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We're seeing ConnectException with message "Connection refused" sporadically appearing at times when connecting to our Tomcat server. Could these be caused by long GC cycles?

(We're activating up the relevant JVM flags to get more log messages on GC cycles, but I thought to ask this here anyways)

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9 Answers 9

"connection refused" means that you reached to remote host but that it decided that you weren't allowed to connect. If GC was the problem, you'd get a "connection timed out" error.

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Are you sure? You did get more votes, but there are others here who claim they've seen GC affect this. –  ripper234 Nov 30 '09 at 20:47
I don't see how. Because the "connection refused" message originates at the remote site, GC at that site can't be responsible because the site did respond. GC at the local site can't cause the remote site to disallow the connection. –  Steve Emmerson Dec 1 '09 at 22:02
You can get connection refused in this case: you have several clients connecting simultaneously, but you can't accept() them (cause e.g. the GC is blocking the app, or any number of other reasons). If enough clients are blocked, you reach the limit of the backlog on the socket for pending accepts() and the OS refuses further connection attempts. –  nos Dec 7 '09 at 23:59
@nos I do believe you're right. –  Steve Emmerson Jan 12 '11 at 19:12

The best way to find out is to have your app tell you how long GCs are taking. Startup with the option -verbose:gc and you'll get on STDOUT a record of the GC sweeps and how long they took. More intro GC stuff is at this summary

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It's hard to tell without having any monitoring metrics from your VM, but it's not impossible that a gc run can cause connections to be refused, at least indirectly. What may happen, is that the gc run causes each request's process time to be increased or the requests to be temporarily interrupted, hence increasing the number of simultaneously required connections if the clients' request pattern stays the same.

For example, if you have 10 requests/second and each request takes 1 second to process, your server will at least on average cope with support for 10 concurrent connections. If the client(s) keep placing 10 requests/second to your server, but for some reason each request takes 2 seconds to process instead of 1, the server will have to support 20 concurrent connections or start refusing connection attempts if only a smaller number is allowed.

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I highly doubt it. A run of the garbage collection would not cause your process to start refusing connections - if the runtime is busy in a GC phase then it means it's not actively running your code at the moment.

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We need more information on this.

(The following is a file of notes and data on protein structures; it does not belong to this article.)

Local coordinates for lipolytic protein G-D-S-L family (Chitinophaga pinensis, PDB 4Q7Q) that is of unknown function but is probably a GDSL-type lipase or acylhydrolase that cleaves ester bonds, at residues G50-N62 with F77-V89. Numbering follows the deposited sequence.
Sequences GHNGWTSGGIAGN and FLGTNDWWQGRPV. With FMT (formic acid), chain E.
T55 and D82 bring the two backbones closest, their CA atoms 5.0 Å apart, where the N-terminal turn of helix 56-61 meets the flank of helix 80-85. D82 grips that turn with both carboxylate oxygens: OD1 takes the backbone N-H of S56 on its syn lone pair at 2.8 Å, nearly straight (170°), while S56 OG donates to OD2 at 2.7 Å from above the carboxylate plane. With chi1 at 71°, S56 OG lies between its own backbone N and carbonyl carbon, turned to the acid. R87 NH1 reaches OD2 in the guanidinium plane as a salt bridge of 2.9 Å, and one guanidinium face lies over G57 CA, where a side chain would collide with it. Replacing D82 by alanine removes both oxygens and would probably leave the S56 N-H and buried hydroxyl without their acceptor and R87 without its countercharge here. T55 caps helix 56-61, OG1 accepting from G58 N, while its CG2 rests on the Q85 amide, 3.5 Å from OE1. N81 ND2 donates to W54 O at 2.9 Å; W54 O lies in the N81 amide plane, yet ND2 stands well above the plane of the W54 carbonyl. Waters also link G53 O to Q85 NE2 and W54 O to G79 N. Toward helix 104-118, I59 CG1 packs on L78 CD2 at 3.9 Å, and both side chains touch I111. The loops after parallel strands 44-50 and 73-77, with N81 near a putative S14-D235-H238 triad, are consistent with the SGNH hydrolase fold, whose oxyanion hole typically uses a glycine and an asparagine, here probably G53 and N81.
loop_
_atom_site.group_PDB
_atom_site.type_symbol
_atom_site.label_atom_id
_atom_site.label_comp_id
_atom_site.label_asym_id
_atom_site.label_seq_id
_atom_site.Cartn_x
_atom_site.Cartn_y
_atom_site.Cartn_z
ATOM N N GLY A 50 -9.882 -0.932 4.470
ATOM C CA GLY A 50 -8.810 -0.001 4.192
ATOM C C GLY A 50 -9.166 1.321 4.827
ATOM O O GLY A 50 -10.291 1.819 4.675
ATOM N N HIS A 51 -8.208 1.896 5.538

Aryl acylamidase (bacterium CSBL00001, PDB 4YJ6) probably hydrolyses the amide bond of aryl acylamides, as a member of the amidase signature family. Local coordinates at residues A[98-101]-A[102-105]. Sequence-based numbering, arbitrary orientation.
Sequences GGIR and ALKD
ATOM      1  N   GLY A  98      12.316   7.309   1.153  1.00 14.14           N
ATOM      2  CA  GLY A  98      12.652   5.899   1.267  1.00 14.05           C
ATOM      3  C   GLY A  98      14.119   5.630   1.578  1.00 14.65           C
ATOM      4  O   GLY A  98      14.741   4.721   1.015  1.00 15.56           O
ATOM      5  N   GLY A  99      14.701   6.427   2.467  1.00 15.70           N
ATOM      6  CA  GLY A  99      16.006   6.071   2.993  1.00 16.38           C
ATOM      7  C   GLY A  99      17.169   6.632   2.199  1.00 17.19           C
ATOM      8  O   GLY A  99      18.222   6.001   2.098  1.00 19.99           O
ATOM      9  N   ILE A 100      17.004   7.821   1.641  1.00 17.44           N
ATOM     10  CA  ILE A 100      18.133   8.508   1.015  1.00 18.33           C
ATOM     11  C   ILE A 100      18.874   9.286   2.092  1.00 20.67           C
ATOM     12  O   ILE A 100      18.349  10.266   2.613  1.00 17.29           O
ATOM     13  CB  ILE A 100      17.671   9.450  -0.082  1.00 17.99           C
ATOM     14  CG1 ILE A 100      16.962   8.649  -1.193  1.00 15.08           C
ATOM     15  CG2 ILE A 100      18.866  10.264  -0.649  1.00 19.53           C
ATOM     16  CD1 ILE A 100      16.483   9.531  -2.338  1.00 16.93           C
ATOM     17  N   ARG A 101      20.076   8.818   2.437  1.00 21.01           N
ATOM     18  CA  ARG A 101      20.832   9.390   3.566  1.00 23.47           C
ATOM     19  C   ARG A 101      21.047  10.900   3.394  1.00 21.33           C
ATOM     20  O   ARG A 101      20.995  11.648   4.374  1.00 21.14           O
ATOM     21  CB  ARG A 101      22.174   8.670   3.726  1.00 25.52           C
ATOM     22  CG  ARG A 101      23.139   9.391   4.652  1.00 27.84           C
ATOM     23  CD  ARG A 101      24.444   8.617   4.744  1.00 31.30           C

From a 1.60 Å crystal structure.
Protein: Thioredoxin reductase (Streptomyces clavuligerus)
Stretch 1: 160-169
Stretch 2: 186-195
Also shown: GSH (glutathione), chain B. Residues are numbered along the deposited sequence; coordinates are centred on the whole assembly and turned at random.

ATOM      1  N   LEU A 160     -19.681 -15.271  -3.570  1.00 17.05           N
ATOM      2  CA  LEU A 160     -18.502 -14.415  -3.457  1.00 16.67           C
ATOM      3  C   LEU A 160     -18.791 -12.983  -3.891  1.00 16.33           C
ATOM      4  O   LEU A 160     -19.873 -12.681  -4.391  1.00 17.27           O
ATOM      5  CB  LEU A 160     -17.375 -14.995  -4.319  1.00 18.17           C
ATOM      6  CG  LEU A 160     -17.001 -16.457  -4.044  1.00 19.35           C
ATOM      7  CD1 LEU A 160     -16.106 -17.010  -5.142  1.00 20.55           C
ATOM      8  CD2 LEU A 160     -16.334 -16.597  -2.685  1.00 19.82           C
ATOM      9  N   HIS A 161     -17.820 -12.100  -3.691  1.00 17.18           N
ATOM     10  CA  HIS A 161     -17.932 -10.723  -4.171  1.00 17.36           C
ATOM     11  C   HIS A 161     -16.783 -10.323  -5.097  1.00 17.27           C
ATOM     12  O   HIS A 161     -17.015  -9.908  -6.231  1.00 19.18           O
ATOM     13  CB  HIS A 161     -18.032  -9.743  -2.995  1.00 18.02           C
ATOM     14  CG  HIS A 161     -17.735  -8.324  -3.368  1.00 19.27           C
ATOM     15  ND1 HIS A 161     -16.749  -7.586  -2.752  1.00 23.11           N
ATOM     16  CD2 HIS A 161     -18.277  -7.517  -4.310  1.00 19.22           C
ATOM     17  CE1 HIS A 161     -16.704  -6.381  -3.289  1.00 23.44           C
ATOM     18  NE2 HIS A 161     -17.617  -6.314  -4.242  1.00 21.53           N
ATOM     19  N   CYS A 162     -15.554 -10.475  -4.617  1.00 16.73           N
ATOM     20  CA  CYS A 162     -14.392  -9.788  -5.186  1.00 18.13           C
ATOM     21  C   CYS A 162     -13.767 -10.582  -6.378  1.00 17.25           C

Is this a Web Server that is refusing connections?

How much memory, which platform etc.

FWIW I have seen connections refused in a CORBA application during heavy GC. Note that this isn't the same as getting a Connection Refused message!

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This is indeed a web server (Tomcat) that's sometimes refusing connections. –  ripper234 Nov 30 '09 at 20:46

I think GC would never take so much time that network connections will time-out or get refused. I highly doubt that that is the problem.

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It's possible but very, very unlikely. If you're thinking it's the GC, keep monitoring closely on various memory spaces from eden all the way to permgen and especially how they behave.

If I had to take an educated guess, I'd assume that your exhausting your connection pool because the actual operation(s) related to a single connection take a very long time to execute - and these would be the operations done before the initial connection is even answered, actions after that would cause a timeout.

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If I recall correctly the connection refused can happen if the operating system has too many connections which has been accepted but which needs to be processed. If this is indeed the case, Tomcat cannot service the sockets quickly enough.

My initial guess would be that you have something internally holding the threads up, so they cannot finish processing. Is your thread pool big enough? Do you have a globally synchronized object/method everything needs to passs through?

Please tell more about your situation.

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Sporadic Connection Refused errors are often caused by sort of hiccup in the DNS or in the network hardware. To solve the first, try using IP address instead of hostname. To solve the second, ensure that the hardware is of high quality (i.e. no knacks in cables, no statical electricity in surrounding, etc).

If it was actually caused by the GC (which I don't believe, with such a thoroughly developed piece of software), then you would not be the only one who encountered this particular problem.

Oh, to be clear, a normal Connection Refused error actually means that the other side cannot be reached. This is often caused by wrong IP address, or a wrong port, or an unresolveable hostname or some software/hardware firewall in the network line which is blocking the connection.

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